Lipoprotein fractions refer to the various main fractions (VLDL, HDL, IDL and LDL) and their subfractions, all complex molecules responsible for transporting cholesterol and triglycerides in the bloodstream. The result of these efforts is that in any future plasma metabolomics studies the lipoprotein profile is provided as bonus information.

Sometimes Søren and his group have philosophical considerations of whether it really can be correct that these lipoprotein subfractions are fundamentally different or/and if they are only strongly intercorrelated. They call it the biological “cage of covariance”.  

In Søren’s group, they are also trying to apply the results from their NMR lipoprotein studies to diet and health interventions, where they are working together with the Institute of Sports and Nutrition (NEXS). Here they have conducted intervention studies to investigate how an “new Nordic diet” compared to “an average Danish diet, can affect people’s health. This was done, for example, by investigating all the small molecules in the human body, which are known as the metabolome. The dietary intervention lasted six months.

From the results it was evident that there was a huge individual variation, which made it hard to draw any fundamental conclusions. However, they found biomarkers for a more plant-based diet, also including a few surprises.” Søren tells.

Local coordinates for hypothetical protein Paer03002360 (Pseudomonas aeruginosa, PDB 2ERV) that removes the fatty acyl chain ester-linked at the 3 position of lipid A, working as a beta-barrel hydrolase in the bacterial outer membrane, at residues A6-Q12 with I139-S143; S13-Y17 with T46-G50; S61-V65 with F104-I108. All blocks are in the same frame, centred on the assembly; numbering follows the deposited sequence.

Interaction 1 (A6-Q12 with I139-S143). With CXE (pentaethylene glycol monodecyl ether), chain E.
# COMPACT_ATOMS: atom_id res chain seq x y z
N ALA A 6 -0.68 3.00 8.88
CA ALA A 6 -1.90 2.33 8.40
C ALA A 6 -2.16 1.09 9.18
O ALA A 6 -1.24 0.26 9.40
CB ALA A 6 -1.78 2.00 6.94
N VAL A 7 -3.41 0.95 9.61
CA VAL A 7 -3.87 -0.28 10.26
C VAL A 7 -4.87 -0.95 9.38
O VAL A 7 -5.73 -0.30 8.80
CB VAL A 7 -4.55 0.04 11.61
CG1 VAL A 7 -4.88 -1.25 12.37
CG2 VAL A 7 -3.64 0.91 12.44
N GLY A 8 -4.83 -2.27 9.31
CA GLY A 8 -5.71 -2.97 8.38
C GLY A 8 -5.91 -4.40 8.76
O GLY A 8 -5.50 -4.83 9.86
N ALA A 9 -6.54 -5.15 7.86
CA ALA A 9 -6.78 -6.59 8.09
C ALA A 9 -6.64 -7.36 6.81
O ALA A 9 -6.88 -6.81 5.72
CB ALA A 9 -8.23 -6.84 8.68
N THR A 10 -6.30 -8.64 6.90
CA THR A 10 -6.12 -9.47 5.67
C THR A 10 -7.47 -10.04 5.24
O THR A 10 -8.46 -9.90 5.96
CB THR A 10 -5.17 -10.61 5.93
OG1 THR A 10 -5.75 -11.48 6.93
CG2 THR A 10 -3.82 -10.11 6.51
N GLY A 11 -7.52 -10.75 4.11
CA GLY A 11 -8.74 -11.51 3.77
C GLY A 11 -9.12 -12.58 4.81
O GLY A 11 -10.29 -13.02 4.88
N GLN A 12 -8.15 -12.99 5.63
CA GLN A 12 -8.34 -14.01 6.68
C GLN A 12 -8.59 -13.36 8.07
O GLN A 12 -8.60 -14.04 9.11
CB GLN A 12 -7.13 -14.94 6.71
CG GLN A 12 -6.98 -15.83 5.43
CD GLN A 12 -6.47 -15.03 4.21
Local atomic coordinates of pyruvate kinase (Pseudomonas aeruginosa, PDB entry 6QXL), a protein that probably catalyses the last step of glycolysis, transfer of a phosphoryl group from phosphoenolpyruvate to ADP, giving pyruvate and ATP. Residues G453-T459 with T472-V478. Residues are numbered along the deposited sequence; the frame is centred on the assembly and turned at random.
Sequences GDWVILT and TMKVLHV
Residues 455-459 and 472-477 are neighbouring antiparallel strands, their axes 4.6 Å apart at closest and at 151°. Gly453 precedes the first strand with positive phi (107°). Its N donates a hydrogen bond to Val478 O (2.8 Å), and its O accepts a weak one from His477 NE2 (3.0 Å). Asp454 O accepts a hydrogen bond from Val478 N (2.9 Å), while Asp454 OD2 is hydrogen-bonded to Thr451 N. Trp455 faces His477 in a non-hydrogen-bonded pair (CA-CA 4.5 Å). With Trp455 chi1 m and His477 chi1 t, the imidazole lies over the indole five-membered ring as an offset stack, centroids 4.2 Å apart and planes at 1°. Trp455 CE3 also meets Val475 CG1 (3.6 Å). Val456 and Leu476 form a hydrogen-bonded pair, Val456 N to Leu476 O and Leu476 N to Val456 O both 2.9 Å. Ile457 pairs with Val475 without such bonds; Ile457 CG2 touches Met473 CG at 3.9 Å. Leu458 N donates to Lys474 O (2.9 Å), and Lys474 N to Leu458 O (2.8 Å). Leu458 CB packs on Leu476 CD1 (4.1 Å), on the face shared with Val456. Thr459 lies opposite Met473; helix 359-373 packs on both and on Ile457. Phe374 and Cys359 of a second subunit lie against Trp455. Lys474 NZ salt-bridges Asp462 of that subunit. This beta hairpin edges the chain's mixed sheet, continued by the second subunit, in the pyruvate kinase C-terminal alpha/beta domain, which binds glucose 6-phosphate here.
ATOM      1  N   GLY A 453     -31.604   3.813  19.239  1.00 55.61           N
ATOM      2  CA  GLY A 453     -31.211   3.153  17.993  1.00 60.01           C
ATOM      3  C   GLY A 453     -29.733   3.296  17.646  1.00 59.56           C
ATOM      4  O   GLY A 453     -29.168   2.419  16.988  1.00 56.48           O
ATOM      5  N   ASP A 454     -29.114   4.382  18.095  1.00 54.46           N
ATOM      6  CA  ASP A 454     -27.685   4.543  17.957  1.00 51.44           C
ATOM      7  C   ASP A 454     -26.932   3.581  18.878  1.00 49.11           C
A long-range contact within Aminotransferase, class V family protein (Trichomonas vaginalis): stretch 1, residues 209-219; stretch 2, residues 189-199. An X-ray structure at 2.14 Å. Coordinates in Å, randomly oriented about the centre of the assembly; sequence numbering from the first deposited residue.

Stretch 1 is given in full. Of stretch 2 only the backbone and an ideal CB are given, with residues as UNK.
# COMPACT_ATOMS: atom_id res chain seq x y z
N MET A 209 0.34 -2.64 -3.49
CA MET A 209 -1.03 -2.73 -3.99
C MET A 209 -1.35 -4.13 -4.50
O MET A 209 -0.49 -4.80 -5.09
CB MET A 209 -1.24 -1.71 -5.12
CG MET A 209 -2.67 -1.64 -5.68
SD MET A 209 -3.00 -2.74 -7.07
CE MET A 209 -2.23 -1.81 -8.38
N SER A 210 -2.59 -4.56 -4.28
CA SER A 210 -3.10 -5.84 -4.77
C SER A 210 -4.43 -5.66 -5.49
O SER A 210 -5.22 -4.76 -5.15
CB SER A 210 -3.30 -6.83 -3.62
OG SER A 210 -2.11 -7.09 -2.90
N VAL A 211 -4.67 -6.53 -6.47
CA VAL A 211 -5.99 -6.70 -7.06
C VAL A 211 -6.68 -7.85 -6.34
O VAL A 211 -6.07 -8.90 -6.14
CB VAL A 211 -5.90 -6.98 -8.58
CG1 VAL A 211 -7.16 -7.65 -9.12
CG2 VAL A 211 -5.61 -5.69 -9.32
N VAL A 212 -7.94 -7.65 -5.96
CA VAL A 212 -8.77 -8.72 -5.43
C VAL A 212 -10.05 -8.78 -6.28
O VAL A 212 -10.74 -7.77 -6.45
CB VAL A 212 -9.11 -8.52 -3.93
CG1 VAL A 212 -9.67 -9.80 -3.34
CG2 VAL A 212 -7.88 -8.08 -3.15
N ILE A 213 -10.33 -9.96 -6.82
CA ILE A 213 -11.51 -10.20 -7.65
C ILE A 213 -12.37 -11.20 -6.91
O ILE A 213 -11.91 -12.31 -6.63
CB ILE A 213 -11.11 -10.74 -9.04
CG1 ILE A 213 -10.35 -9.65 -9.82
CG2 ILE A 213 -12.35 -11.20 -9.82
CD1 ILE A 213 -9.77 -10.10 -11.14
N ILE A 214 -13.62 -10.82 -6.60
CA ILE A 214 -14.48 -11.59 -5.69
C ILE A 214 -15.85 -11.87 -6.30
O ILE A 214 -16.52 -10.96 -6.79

One example was 2,6-diisopropylnaphtalene, which they found to be more prevalent in plasma from people who ate a normal Danish diet than in those who did not. The only possible explanation was that this substance, which is used as an anti-sprouting agent for long term storage of potatoes, derived from the diet, specifically from French fries in the average Danish diet. Although surprising and very interesting, theses finding may not be very useful, but they show the utility of unbiased and non-targeted metabolomics, and its potential to uncover such surprising correlations in nature.

In Søren’s group, they look at a range of different food-related projects. A notable one has been a large Norwegian research project, which aimed to map the metabolome of the Atlantic salmon using  1H NMR spectroscopy.